- For immigrants, a Canadian education significantly reduces skills underutilization, or the mismatch between their education levels and their jobs.
- Immigrants who study in Canada do far better in the workforce than those who don’t—and almost as well as their non-immigrant peers.
- A Canadian education promotes stronger language proficiency, faster integration into the labour market and quicker acquisition of work experience.
- This allows newcomers to overcome barriers like inadequate recognition of foreign credentials and biases in the hiring process.
- Bottom line: For newcomers, a Canadian education is a key stepping stone to labour market success. For Canada, the international student stream is a more efficient source of immigration—and a key to unlocking labour productivity.
Immigrant skills are not being fully tapped
In previous work, we identified a significant mismatch between immigrants’ education levels and the jobs they hold. This underutilization of skills is especially pronounced among those trained for industries currently plagued by labour shortages, like healthcare. According to data from the 2021 census, 30% of immigrants to Canada with a degree in medicine, dentistry, veterinary medicine, or optometry worked in unrelated fields, compared to just 4.5% of non-immigrants also educated for these fields.
The same gap exists in other sectors and tends to grow wider as the level of education attainment rises. In other words, the more academically accomplished immigrants are, the less likely they are to find jobs that match their education. This could stem from a variety of factors, including higher barriers for entry associated with higher-skilled jobs, greater lack of recognition of foreign degrees than foreign certificates or diplomas, and greater reliance on language skills (on average) in jobs that typically require a university degree.
Interestingly, when immigrants receive their educations in Canada, the gap associated with labour market underutilization all but disappears.
Canadian-trained immigrants more likely to outperform in labour market
With a Canadian education, immigrants are much more likely to find jobs that match their education. Newcomers with a Canadian bachelor’s degree or higher have a 32% likelihood of being underemployed or working in occupations that require less education than their actual attainment. This compares to a 54% likelihood of underemployment for immigrants educated elsewhere and is virtually identical to the 31% underutilization rate among non-immigrant workers.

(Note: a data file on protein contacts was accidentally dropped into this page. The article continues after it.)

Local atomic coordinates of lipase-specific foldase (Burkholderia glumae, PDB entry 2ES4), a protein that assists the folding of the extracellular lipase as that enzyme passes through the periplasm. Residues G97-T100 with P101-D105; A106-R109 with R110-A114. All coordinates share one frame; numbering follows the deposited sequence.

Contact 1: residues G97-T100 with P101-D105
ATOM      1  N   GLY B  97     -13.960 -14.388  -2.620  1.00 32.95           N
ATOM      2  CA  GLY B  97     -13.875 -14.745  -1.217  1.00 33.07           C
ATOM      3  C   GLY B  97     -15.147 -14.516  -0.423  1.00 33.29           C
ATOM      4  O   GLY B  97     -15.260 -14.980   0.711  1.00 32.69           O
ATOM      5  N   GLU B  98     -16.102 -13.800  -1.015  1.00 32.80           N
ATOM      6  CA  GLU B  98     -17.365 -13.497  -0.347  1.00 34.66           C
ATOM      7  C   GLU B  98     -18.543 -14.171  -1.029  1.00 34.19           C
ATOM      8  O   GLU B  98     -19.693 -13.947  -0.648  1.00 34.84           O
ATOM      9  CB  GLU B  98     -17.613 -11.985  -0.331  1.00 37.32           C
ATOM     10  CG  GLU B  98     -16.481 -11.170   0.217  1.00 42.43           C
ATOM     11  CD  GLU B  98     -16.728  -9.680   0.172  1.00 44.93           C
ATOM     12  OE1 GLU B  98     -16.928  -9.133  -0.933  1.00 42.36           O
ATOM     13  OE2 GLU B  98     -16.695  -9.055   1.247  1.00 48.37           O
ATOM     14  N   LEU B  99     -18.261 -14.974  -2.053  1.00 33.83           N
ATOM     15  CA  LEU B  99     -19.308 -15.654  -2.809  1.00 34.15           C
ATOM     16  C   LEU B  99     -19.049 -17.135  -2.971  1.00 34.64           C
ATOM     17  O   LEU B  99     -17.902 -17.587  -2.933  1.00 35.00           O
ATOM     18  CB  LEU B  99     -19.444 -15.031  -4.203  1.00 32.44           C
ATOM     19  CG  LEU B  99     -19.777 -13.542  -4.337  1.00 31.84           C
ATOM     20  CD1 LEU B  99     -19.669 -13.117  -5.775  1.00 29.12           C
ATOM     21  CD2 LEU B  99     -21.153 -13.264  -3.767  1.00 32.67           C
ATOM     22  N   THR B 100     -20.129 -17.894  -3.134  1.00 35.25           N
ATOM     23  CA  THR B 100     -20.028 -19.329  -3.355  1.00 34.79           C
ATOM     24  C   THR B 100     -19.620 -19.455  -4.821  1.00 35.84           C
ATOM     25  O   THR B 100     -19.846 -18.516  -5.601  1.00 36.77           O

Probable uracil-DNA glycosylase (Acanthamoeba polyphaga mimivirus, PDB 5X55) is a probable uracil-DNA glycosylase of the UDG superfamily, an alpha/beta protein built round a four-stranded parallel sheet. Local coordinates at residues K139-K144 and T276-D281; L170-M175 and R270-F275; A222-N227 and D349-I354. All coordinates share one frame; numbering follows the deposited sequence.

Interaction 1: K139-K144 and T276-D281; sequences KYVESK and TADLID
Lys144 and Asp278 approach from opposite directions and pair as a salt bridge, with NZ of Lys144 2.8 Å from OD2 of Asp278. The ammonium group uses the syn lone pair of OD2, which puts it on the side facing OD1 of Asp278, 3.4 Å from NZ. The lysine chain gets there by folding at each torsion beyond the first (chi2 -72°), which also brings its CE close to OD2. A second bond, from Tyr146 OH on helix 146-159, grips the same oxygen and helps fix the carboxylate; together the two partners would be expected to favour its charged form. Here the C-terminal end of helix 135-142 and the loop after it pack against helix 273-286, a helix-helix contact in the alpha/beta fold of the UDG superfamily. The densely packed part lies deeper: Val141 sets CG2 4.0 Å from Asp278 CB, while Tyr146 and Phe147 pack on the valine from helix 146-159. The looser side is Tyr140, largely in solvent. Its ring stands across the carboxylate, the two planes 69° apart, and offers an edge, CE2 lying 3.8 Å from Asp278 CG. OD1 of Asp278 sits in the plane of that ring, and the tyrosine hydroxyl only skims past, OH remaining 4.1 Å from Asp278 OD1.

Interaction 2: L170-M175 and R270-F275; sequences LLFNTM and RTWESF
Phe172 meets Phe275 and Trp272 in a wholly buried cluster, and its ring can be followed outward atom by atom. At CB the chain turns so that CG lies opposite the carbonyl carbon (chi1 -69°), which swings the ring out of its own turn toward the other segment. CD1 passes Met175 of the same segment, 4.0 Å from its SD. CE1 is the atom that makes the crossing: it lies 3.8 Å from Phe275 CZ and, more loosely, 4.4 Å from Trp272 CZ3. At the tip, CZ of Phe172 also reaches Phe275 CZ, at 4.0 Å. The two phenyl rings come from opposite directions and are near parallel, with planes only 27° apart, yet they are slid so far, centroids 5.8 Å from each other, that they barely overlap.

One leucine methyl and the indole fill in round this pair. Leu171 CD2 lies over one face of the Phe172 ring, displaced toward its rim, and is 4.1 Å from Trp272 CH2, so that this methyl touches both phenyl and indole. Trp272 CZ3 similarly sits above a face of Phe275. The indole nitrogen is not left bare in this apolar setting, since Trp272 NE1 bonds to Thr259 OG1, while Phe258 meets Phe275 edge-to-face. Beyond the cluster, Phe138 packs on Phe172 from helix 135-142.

The trend extends to earnings. In 2022, Statistics Canada found that in the first two years after immigration, applicants with Canadian study experience enjoyed a considerable earnings advantage over those without it. That earnings gap was primarily a result of two things—language proficiency and pre-immigration Canadian work experience.
Indeed, a Canadian education can bridge labour market gaps in more ways than one. It offers newcomers invaluable opportunities to learn the official languages (if they do not already speak them) and enables them to begin working at a much younger age. These advantages prove incredibly valuable in helping immigrants to overcome structural biases in the labour force and to find more suitable jobs with higher incomes.
A Canadian education offers newcomers a chance to break barriers
The link between domestic education and more optimal labour market outcomes is not unique to Canada. According to the OECD, long-term employment rates among international students that remain in their host countries after graduation are at least on par with those of labour migrants or other migrant groups. And their chances of working in jobs for which they are overqualified is half that of all other groups.
The same study found that Canada ranks especially high when it comes to incentivizing international students to remain in the country after graduation. Not all of these students will become permanent residents (PRs). Only three in ten first-time study permit holders will transition to PRs within 10 years after they’ve obtained their study permit. That rate doubles when limited to first-time study permit holders that accumulated work experience during their study.
But a Canadian education helps newcomers acquire some of the must-haves for labour market integration. And for Canada, it is a particularly efficient route for immigration. The outcome—much better utilization of immigrant skills—leads not only to better earnings potential for newcomers, but also to a better outlook for overall labour force productivity. Amid declining natural population growth, this is critical to addressing structural labour issues—which we expect to outlive a recession.
Claire Fan is an economist at RBC. She focuses on macroeconomic analysis and is responsible for projecting key indicators including GDP, employment and inflation for Canada and the US.
Proof Point is edited by Naomi Powell, Managing Editor of RBC Economics & Thought Leadership.
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